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Christian Huelsmeyer, the inventor

Above, Huelsmeyer's "telemobiloscope" on display at the Deutsches Museum in Munich. At left is the antenna, in the middle the receiver, and at right the transmitter. After 90 years (1904) the unit was connected to a battery and it still worked flawlessly. Range is 3000 m. A description in English on how his radar system worked is detailed in his US patent 810,150 dated Jan. 16, 1906. Click patents for a free download.

    On the 30th April 1904, Christian Huelsmeyer in Duesseldorf, Germany, applied for a patent for his 'telemobiloscope' which was a transmitter-receiver system for detecting distant metallic objects by means of electrical waves. The telemobiloscope was designed as an anti-collision device for ships and it worked well. His interest in collision prevention arose after observing the grief of a mother whose son was killed when two ships collided. After a period teaching in Bremen, where he had the opportunity of repeating Hertz's experiments, he joined Siemens. In 1902 he moved to Duesseldorf to concentrate on his invention. He became acquainted with a merchant from Cologne, was given 5,000 marks and founded the company 'Telemobiloscop-Gesellschaft Huelsmeyer und Mannheim'. The first public demonstration of his 'telemobiloscope' took place on the 18th May 1904 at the Hohenzollern Bridge, Cologne. As a ship on the river approached, one could hear a bell ringing. The ringing ceased only when the ship changed direction and left the beam of his 'telemobiloscope'. All tests carried out gave positive results. The press and public opinion were very favorable. However, neither the naval authorities nor industry showed interest. In June 1904 he was given the opportunity by the director of a Dutch shipping company to display his equipment at various shipping congresses at Rotterdam. His was detecting ships at ranges up to 3,000 m, and he was planning a new 'telemobiloscope' which would function up to 10,000 m. He received a fourth patent on the 11th November 1904 in England. In 1955, he was honored at a congress in Munich on Weather and Astro-Navigation (Flug-Wetter-und Astro Funkortungs-Tagung). His 'telemobiloscope' operated on a wavelength of 40-50 cm. The transmitter used a Righi-type spark gap (part of which was immersed in oil) from an induction coil. The radiated pulses were beamed by a funnel-shaped reflector and tube which could be pointed in any desired direction. The receiver used a coherer detector and a separate vertical antenna, which, because of a semi-cylindrical movable screen, was also directional. Basically, the apparatus was designed to detect the presence of an object in a particular direction. The question of determining distance was later solved, by a modification which aimed at beaming the radiation at any desired angle of elevation. Knowledge of the height of one's own transmitting antenna above the surface of the water and of the angle of vertical elevation at which an object was detected would, by simple calculation, give the range of the object. Perhaps the most ingenious aspect of the inventor's later apparatus was his awareness that the equipment might respond to other than its own transmissions and his safeguarding against it by a time limiting electromechanical mechanism. The receiver responded to a first transmission's signal only if, after a predetermined interval, it received the signal from a second transmission.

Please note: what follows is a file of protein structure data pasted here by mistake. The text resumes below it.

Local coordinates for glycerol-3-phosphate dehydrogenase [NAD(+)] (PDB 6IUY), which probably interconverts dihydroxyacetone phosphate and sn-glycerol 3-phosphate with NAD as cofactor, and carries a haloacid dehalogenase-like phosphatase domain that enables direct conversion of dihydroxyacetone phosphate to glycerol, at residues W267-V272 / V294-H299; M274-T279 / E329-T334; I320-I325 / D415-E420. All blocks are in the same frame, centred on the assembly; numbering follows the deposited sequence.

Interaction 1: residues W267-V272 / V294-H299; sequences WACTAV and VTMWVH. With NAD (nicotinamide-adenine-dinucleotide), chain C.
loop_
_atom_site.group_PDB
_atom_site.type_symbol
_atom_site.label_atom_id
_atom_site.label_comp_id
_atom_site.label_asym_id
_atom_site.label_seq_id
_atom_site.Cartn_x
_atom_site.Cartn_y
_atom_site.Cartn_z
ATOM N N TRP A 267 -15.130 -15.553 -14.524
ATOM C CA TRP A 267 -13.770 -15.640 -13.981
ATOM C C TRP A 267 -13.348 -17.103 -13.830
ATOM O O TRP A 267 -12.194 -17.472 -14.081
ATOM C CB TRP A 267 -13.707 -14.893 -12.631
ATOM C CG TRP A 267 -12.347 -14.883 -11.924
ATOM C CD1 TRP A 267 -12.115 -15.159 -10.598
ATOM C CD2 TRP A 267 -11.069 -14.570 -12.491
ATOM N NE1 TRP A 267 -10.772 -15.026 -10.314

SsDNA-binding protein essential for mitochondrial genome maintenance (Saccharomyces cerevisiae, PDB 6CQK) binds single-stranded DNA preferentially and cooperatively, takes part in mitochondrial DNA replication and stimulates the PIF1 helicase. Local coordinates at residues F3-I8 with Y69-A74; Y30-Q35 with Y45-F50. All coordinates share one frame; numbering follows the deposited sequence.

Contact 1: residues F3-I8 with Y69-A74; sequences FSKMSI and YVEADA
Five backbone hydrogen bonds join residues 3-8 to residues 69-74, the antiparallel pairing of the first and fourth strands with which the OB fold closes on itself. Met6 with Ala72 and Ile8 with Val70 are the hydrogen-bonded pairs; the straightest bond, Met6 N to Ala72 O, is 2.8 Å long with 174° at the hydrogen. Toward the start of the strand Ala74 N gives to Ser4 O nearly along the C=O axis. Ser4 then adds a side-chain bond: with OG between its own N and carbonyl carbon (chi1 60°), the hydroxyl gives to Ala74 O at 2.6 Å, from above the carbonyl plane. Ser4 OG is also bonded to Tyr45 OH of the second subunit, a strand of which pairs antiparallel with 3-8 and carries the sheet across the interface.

Some claims are made that Heulsmeyer had built a second set, a much larger demonstration unit which he is supposed to have build in two month and is claimed did not work! There is no support for this claim. His unit worked and it was in competion with the Marconi spark transmitters.  The Marconi Wireless Company  had the control of the Navel communication industry in those days and would not tolerate any competition. 

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© Copyright 2007 Martin Hollmann